Wednesday, April 30, 2008

Rolling and Cutting Fresh Pasta

Now that you've made the pasta dough, you probably want to do something with it. Sure, it looks cute on the counter but, it'll be tastier as actual pasta. I learned a lot since the first time I used a pasta roller, so it's been getting easier, and more fun, for me.

Attach your pasta roller to your work surface. Divide the dough into eight portions. (If you're good you can do it in six portions. I just have a tough time dealing with the dough once its gets too long.) Work with one portion at a time, keeping the others covered in plastic wrap or under the inverted bowl.

Flatten the dough portion with your hands to make a roughly rectangular shape, about 5 inches long. Pass the dough through the rollers at it's widest setting without pulling or stretching it at the other end. Drape the dough over your hands as much as you can. Using your thumbs risks puncturing the dough.

Lightly dust one side of the strip with semolina flour (you wondered where that was coming in to recipe, didn't you). Fold the dough strip into thirds, like a letter, folding the new flour inside and making a rectangular shape. Feed the dough strip through the roller at least six times, each time folding the dough, pressing out the air, passing it through the rollers, and dusting with semolina flour.

Set the rollers to the next notch. Flour the strip lightly on both sides and pass it through the roller without folding. A fairly well-shaped rectangle will form. Fix any breaks by pinching the pasta together.

Feed the dough through the rollers, once on each remaining setting. If the dough starts to stick, dust it with flour again. If you're making a thicker noodle, such as spaghetti or fettuccine, only go up to the next to the last setting.

Lay the strips on dry dish towels for five to ten minutes, keeping them covered with more towels, until the dough is slightly dry. Don't leave it for too long or it will make it hard to cut. Because I have a small kitchen, I'll drape towels, and the rolled pasta, over the backs of my kitchen chairs instead of taking up the much needed counter space.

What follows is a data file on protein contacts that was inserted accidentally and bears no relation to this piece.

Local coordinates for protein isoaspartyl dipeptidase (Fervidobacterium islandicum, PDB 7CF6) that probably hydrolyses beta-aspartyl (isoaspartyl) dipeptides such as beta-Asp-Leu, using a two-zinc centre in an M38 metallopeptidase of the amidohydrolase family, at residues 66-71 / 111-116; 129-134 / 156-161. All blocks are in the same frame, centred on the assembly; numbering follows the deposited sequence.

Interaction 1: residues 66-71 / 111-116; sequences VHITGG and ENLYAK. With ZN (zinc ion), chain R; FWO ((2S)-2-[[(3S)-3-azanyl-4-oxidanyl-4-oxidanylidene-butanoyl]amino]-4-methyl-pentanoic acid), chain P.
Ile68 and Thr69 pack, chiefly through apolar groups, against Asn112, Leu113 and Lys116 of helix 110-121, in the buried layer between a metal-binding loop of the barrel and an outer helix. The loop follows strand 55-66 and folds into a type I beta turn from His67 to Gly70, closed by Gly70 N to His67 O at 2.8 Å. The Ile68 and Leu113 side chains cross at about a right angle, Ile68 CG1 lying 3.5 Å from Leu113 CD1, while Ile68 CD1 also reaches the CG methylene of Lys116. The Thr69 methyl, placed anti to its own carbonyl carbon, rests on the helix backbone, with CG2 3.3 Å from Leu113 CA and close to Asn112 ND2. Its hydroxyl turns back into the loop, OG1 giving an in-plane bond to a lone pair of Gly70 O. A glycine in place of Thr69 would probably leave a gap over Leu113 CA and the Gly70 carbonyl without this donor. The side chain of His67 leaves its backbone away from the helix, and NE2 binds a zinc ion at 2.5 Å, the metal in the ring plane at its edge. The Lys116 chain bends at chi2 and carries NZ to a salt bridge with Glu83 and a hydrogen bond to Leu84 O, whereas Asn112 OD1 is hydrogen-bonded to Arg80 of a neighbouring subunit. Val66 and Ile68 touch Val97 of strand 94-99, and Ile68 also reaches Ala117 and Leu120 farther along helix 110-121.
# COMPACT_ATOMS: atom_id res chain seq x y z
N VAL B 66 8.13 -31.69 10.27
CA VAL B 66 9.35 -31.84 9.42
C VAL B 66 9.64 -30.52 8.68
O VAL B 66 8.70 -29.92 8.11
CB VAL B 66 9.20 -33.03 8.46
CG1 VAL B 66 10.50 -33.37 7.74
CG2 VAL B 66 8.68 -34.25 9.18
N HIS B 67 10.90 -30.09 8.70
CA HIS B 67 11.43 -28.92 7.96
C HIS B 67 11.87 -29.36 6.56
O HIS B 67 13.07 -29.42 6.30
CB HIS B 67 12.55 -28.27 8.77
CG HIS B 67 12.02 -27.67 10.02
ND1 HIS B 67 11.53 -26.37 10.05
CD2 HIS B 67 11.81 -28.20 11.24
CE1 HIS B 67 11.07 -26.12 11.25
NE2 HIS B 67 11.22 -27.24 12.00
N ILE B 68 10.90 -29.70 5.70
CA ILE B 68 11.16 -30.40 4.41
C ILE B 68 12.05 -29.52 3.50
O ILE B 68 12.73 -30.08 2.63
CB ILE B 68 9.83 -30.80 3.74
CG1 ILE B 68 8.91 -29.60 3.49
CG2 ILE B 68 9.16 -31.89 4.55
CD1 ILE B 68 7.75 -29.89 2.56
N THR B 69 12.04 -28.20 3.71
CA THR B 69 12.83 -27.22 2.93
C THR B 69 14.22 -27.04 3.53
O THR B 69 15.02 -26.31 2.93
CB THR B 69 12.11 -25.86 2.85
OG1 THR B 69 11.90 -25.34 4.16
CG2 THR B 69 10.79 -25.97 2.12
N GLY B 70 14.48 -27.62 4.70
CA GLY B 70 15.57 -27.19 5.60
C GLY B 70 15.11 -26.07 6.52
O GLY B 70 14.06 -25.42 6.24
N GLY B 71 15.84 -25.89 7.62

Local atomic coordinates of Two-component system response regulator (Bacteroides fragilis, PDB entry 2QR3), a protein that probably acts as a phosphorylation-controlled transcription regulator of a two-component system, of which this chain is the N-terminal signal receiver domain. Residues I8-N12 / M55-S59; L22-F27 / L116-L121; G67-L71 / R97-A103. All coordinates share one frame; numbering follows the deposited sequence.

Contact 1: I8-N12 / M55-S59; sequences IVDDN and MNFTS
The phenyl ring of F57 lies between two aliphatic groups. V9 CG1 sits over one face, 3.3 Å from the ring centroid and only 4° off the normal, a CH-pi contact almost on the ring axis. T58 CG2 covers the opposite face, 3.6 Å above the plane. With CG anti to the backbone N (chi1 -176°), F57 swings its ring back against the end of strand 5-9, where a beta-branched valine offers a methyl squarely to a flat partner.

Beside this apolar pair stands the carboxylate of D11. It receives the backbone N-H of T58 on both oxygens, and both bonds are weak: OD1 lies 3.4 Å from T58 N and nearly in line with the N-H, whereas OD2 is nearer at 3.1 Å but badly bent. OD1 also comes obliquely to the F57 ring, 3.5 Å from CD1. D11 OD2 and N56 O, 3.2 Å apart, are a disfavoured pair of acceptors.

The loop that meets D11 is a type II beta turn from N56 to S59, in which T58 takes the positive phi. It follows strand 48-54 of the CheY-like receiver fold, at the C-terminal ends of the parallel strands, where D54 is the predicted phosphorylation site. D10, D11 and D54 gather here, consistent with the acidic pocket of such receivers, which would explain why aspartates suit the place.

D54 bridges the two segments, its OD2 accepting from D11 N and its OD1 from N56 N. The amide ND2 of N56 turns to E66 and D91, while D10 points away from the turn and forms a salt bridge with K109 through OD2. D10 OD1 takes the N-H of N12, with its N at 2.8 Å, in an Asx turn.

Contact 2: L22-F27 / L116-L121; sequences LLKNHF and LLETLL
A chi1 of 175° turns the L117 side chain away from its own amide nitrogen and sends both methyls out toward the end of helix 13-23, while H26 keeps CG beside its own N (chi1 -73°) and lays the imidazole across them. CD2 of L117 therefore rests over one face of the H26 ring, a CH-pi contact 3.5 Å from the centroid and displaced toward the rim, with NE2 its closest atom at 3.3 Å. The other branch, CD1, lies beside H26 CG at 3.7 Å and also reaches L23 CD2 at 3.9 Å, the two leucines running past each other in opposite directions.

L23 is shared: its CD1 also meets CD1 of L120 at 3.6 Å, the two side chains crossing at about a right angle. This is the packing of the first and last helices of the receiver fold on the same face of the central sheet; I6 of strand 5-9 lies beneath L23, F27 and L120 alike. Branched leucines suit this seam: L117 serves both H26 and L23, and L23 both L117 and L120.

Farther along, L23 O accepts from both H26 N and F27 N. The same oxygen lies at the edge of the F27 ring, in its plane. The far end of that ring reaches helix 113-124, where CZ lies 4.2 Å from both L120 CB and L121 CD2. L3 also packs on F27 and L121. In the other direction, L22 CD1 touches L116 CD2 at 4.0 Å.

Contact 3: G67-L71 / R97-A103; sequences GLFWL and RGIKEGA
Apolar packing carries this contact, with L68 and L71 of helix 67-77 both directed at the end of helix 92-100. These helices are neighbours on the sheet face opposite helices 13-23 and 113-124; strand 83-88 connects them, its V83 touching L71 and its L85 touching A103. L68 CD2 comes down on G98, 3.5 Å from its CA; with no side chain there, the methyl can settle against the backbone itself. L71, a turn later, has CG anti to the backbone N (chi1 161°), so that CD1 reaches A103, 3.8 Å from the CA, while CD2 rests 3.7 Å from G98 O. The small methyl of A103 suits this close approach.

Cutting the Pasta

To be cut properly, Fresh rolled pasta must be slightly dry, but not too dry. If it's too dry, the pasta will become brittle and break apart when you cut it. Work quickly so you can avoid this problem. If the pasta dough is drying too quickly, cover it with a slightly damp dishtowel while it's waiting for you to cut it.

Most rollers have cutter attachments of varying widths, making this part easy. If the dough sticks in the cutting rollers (it's not dry enough), dust it with a little flour. Conversely, if it's too brittle and the cutter won't grab the dough, try cutting off the edge of the dough to get rid of the most brittle part.

And even simpler way to cut fresh pasta is to fold it up and cut it in long pieces with a chef's knife to whatever thickness you want. Pappardelle is about an inch wide. Taggliatelle (or fettuccine) are about 1/4 inch wide. Fettuccia Riccia are as wide as papperdelle, just rolled as thick as fettuccine. Quadrucci, which is great in broth based soups, is just taggliatelle cut into little squares.

Maltagliati (literally “badly cut”) are irregularly shaped hand made noodles. Using a sharp knife, cut the fresh pasta into strips, about 2 1/2 to 3 inches wide. Next, cut these strips into triangles or diamond shapes. They don't have to be perfect. That's the whole point of “badly cut.”

Pretty fluted edges can be made by cutting the pasta with a fluted pastry wheel. To make farfalle (bowtie), use a fluted wheel to cut pappardelle, and then cut the noodle across into 2 inch lengths. Pinch each one in the middle to form little bows.

Cook, sauce, and enjoy!

1 comment:

Mike H. said...

I've got to get my daughter to your blog. She can't live without pasta.